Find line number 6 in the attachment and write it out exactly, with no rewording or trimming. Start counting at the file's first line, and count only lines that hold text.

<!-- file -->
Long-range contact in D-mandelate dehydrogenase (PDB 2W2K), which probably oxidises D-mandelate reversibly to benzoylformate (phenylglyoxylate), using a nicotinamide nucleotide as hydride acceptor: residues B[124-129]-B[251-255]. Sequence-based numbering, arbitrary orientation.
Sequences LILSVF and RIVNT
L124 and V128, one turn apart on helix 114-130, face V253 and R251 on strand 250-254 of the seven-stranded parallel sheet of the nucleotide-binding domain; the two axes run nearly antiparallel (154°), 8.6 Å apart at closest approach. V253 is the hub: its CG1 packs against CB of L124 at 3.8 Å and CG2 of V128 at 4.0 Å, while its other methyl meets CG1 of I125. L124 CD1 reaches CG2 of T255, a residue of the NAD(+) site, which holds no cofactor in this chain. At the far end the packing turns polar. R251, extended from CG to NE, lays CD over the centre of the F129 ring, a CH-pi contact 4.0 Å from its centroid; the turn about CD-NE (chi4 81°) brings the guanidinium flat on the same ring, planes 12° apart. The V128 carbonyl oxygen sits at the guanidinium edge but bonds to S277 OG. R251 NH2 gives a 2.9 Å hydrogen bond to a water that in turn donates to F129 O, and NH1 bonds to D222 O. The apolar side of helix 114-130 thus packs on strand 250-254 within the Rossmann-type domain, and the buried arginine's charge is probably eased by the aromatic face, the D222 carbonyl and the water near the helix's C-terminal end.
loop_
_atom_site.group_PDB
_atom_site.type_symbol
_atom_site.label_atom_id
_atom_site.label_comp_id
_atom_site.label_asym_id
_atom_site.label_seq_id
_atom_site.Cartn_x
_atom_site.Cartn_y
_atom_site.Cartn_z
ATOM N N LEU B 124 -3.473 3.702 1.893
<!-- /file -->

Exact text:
_atom_site.type_symbol